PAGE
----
People with sleep apnea stop breathing while they sleep, sometimes hundreds of times per night, and sometimes for a minute or longer. With normal breathing, air passes through the nose and past the flexible structures, such as the soft palate, uvula and tongue, in the back of the throat. When awake, the muscles hold this airway open. When asleep, these muscles relax, but the airway should remain open. In those who suffer from sleep apnea, the upper airway is blocked, causing oxygen levels to drop in both the brain and the blood.
Causes of Sleep Apnea
While sleeping, the airway in the throat may become partially or fully blocked, which may be caused by the following:
- Large tongue and tonsils compared to the opening in the windpipe
- Cardiovascular problems
- Throat and tongue muscles that are much more relaxed than normal
- Aging, which may limit the brain's ability to keep throat muscles stiff during sleep
Diagnosis of Sleep Apnea
Sleep apnea may be diagnosed by a physical examination, review of family and medical history, and a sleep study. Patients may be referred to a sleep specialist to perform a sleep study test. A polysomnogram (PSG) is the most common sleep study test for diagnosing sleep apnea. A PSG records brain activity, eye movements, heart rate and blood pressure. It also records the amount of oxygen in the blood and air movement in the lungs during breathing and snoring.
Types of Sleep Apnea
There are three types of sleep apnea:
Obstructive Sleep Apnea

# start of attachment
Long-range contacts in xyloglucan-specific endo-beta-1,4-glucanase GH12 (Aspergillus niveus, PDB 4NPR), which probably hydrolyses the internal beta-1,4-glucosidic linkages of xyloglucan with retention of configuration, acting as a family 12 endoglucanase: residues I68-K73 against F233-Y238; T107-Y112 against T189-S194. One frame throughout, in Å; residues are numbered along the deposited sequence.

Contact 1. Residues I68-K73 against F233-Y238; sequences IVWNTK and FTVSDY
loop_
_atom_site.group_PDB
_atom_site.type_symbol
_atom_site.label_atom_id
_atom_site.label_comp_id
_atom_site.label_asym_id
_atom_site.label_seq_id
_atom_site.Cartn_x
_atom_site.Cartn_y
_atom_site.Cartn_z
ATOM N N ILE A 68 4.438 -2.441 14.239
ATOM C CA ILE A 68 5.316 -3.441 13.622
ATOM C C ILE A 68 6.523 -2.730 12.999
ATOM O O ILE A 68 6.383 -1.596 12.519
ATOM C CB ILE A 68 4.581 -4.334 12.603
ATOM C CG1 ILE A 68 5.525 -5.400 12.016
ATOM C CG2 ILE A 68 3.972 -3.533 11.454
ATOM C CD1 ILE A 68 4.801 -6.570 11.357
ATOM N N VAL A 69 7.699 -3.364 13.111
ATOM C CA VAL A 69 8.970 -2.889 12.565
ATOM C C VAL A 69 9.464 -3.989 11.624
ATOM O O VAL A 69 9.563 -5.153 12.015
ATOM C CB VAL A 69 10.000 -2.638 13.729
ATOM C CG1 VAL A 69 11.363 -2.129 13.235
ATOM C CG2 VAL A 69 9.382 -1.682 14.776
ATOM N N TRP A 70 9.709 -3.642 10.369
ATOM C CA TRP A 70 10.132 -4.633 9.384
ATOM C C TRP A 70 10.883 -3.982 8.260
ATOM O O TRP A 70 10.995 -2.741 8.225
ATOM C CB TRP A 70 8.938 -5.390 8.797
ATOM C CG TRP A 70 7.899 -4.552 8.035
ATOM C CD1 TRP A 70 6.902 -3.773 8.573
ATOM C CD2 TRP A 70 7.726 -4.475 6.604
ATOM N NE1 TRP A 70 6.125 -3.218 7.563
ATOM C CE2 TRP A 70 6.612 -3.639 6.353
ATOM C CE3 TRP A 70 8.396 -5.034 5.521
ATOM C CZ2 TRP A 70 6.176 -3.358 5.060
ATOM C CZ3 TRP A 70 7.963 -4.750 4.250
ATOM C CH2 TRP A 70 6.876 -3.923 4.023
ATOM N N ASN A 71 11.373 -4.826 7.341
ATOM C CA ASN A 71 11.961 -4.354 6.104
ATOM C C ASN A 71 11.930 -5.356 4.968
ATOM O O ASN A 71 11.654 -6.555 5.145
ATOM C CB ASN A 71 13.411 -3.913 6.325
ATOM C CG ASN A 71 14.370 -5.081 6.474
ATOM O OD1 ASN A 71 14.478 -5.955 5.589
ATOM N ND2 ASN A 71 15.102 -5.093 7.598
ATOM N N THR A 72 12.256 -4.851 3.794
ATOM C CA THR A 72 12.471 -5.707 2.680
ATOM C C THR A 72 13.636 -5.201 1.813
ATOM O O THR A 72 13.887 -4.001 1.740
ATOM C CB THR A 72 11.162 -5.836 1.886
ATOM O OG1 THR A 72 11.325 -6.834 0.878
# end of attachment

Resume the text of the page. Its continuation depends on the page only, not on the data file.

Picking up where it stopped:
Obstructive sleep apnea (OSA) is the most common form of sleep apnea. It occurs when the soft tissue at the back of the throat closes, blocking or obstructing the airway.
Central Sleep Apnea
The airway remains open in central sleep apnea, but the brain does not send signals to the muscles involved in breathing.
Mixed Sleep Apnea
Mixed sleep apnea combines aspects of the obstructive and central types of apnea. A common warning sign of sleep apnea is snoring, especially when it is interspersed with gasps or lack of breathing.
Treatment for Sleep Apnea
Sleep apnea can be treated with lifestyle changes such as losing weight, cutting down on alcohol consumption and quitting smoking. Custom-made mouthpieces and nasal-training devices are also commonly used to treat sleep apnea. Other treatments may include:
Continuous Positive Airway Pressure
A continuous positive airway pressure (CPAP) machine uses a mask that fits over the mouth and nose. The machine blows air into the throat, and the pressure from the air helps keep the airway open during sleep.
By repositioning the anatomic structure of the mouth and facial bones, surgeons are able to eliminate the tissue that collapses during sleep.
Depending on the severity of the sleep apnea, dentists with training in oral-appliance therapy can determine which appliance is best suited for a specific dental and medical condition. Working in conjunction with a physician, the dentist may participate in the patient's diagnosis, treatment and on-going care.
Complications from Sleep Apnea
The frequent drops in blood-oxygen levels and reduced sleep quality caused by sleep apnea can trigger the release of stress hormones that may cause serious complications. Left untreated, sleep apnea can cause headaches, daytime fatigue and memory problems. More serious complications may include:
- High blood pressure
- Heart arrhythmia
- Heart attack
Sleep apnea can be diagnosed and effectively treated. A doctor should be consulted for the best treatment option.